Depression, Social Anxiety

My Story of Depression and Social Anxiety, Part One

When I was little, I was a rambunctious, headstrong child. I had no problem talking. I actually liked to talk to everyone who came around me at school, whether it be my teachers, classmates, or other kids. I had no cares about what people would think about me, because back then I was a kid, and kids don’t usually think about superficial things like that. And my thoughts were acceptable thoughts for a child; my biggest worries were about creating that perfect tanbark “cake” without having any of the boys stomping on it.

When I was in second grade, however, everything changed. There was a widely publicized murder– a girl was murdered by a woman who killed her, put her into a suitcase, and then threw it into a lake or something like that. That was when I learned about murder. This realization shook me to the core, maybe even farther, because it pulled something out. Up until then, I’d never thought about that. I knew that robberies happened, and that you shouldn’t talk to strangers, but I never thought about the evilness man could have. I never thought that someone could possibly feel in such a way as to end a fellow human being’s life. I just didn’t know.

When I found out about this, I went into a stupor the whole day trying to comprehend this new knowledge of evil and cruelty and brutality and hatred. And the girl murdered was just a child! She was eight years old, so close in age to me. I was utterly astounded, I was horrified to the utmost extent; I lack the vocabulary to describe precisely how I felt about this. My stupor gave way to sheer terror, and then to an unfathomable darkness. I often felt normal during the day, but when I came home, waves of incomprehensible sadness, deeply penetrating, rolled through my mind all afternoon and night. “It’s just a phase,” I remember calming myself, using a phrase that I learned from a book. “It’s just a phase, it’ll go away”. And it did go away.

About two years later.

Two years later, I was in the 4th grade. I knew that this unusual sadness wasn’t telling me the truth, and that despite it, I should try to remain happy. Although pockets of dark remained in my brain, everything was getting better.

About halfway through the 4th grade school year, I discovered Harry Potter. Harry Potter and the Philosopher’s Stone was finally available in my school library. I hesitated to borrow it, because I wasn’t sure if it was considered school to be reading such a thick book about a kid with glasses, but I decided anyway. I loved that book. I read through the entire series, reading for hours straight at a time. This was binge-reading, the precursor of binge-watching. That book was such an escapism that I forgot all about the sadness, but I became so fixated upon this point of relief that I literally read it every free moment I got. If that book were a drug, I’d have to go to the most intensive rehab facility there is. I read it while brushing my teeth, right before and after doing my homework, and would do very little else. I read it while eating if I could. I read and read and read the series dozens of times over, and could recite portions of the books.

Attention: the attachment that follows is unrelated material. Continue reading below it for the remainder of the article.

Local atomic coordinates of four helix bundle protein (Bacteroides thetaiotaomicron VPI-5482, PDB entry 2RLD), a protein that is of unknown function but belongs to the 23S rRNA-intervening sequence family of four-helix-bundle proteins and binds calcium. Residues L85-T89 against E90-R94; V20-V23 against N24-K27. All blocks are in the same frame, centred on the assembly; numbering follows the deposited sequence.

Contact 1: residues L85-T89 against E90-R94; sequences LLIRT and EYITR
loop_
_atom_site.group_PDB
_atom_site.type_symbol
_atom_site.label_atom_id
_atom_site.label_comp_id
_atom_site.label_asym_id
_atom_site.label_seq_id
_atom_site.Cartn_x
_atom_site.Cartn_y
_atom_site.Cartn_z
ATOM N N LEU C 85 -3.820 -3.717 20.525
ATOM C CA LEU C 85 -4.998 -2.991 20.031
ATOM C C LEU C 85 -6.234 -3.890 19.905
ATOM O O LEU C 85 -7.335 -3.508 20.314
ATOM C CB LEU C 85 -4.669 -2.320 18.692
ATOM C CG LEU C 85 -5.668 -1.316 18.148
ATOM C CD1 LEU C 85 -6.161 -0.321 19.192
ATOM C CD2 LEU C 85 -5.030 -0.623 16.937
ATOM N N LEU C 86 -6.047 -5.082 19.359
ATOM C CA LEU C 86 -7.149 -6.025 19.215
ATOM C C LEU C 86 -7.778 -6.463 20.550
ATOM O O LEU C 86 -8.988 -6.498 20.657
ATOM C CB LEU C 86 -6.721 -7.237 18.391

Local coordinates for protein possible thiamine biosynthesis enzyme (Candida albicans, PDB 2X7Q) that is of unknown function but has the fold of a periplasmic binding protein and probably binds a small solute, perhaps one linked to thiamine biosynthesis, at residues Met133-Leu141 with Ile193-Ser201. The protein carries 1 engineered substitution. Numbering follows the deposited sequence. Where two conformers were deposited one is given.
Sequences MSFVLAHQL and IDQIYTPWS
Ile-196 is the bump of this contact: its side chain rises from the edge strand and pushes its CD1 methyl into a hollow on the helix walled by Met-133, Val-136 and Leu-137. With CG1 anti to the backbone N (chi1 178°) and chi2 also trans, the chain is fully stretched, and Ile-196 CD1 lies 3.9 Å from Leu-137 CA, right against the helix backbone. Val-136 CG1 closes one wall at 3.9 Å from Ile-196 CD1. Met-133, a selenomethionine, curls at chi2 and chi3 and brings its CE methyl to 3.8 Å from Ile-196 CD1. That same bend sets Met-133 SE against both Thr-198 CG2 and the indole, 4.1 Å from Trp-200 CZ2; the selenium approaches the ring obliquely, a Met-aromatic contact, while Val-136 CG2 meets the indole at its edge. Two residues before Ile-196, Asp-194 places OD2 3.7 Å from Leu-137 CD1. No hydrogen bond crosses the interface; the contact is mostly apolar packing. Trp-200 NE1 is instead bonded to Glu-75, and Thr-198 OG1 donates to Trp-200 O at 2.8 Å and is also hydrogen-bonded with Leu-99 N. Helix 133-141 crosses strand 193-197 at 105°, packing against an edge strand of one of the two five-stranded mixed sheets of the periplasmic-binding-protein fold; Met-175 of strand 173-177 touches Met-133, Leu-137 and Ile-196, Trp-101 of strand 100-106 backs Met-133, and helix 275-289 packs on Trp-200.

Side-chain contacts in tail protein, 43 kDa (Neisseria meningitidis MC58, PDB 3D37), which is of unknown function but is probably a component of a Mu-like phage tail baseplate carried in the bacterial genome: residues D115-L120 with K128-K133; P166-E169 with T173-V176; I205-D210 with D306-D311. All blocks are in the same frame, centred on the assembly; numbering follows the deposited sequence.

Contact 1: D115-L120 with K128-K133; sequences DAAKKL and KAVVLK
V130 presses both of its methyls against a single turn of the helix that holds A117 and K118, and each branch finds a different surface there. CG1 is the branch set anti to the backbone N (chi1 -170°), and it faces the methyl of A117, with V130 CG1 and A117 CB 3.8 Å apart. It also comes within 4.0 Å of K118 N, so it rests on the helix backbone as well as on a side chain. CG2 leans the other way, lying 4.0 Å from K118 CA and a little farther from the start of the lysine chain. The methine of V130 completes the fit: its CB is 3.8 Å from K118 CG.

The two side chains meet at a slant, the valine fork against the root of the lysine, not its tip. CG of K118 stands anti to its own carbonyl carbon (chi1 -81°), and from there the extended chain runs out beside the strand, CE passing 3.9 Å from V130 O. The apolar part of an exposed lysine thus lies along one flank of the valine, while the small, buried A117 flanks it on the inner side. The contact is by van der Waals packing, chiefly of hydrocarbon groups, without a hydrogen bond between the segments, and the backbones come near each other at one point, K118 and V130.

My parents eventually became so disturbed by my compulsion to read that they donated all of my books one day when I went to school.

I still read after that, but not to that extent. The sadness went away, and I just continued with my life, until I met social anxiety. But that’s another part of the story.

When I was 12, I had to get braces. (I recently FINALLY got them off. They sucked.) In the orthodontist’s office, I read a Time magazine article because I was bored. The first sentence of the article read something like, “I didn’t know that my fear of death in the 2nd grade meant that I had depression.” Depression?! I thought. How the hell can a seven year old have depression? I’d thought that depression was something that, you know, people who’d suffered something traumatizing, like the death of a partner, experienced. People with gray hair and sad lives and exes or whatever. Again, this was something that I’d never known before, and it was shocking.

I then left the topic alone for a few years, before meeting my depression again and social anxiety. How are they now? Fantastic, they’re in a relationship! Maybe this is being facetious, but humor has truly been the only way I’ve managed to avoid getting knocked out by life for too long.